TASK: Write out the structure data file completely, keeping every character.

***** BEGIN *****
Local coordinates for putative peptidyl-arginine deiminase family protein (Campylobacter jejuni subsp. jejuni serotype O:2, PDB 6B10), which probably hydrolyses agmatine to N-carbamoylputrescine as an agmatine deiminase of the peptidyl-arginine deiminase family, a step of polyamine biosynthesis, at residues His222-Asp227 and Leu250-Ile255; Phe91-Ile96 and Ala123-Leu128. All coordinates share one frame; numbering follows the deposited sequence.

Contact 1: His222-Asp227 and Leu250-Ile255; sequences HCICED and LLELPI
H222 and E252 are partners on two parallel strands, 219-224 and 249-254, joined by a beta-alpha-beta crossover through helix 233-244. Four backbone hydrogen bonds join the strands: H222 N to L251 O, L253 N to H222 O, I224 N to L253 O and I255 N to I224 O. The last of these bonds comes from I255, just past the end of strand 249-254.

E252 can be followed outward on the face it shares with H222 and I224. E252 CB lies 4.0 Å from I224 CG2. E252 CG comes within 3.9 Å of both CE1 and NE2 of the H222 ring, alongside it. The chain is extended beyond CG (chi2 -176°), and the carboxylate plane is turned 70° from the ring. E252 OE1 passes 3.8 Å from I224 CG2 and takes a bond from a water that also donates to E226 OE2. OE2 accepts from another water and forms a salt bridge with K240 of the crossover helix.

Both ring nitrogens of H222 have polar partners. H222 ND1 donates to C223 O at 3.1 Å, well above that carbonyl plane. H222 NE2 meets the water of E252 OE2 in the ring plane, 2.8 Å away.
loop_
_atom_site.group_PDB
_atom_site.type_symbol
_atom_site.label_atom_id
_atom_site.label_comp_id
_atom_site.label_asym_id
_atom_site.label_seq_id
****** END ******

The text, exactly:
Local coordinates for putative peptidyl-arginine deiminase family protein (Campylobacter jejuni subsp. jejuni serotype O:2, PDB 6B10), which probably hydrolyses agmatine to N-carbamoylputrescine as an agmatine deiminase of the peptidyl-arginine deiminase family, a step of polyamine biosynthesis, at residues His222-Asp227 and Leu250-Ile255; Phe91-Ile96 and Ala123-Leu128. All coordinates share one frame; numbering follows the deposited sequence.

Contact 1: His222-Asp227 and Leu250-Ile255; sequences HCICED and LLELPI
H222 and E252 are partners on two parallel strands, 219-224 and 249-254, joined by a beta-alpha-beta crossover through helix 233-244. Four backbone hydrogen bonds join the strands: H222 N to L251 O, L253 N to H222 O, I224 N to L253 O and I255 N to I224 O. The last of these bonds comes from I255, just past the end of strand 249-254.

E252 can be followed outward on the face it shares with H222 and I224. E252 CB lies 4.0 Å from I224 CG2. E252 CG comes within 3.9 Å of both CE1 and NE2 of the H222 ring, alongside it. The chain is extended beyond CG (chi2 -176°), and the carboxylate plane is turned 70° from the ring. E252 OE1 passes 3.8 Å from I224 CG2 and takes a bond from a water that also donates to E226 OE2. OE2 accepts from another water and forms a salt bridge with K240 of the crossover helix.

Both ring nitrogens of H222 have polar partners. H222 ND1 donates to C223 O at 3.1 Å, well above that carbonyl plane. H222 NE2 meets the water of E252 OE2 in the ring plane, 2.8 Å away.
loop_
_atom_site.group_PDB
_atom_site.type_symbol
_atom_site.label_atom_id
_atom_site.label_comp_id
_atom_site.label_asym_id
_atom_site.label_seq_id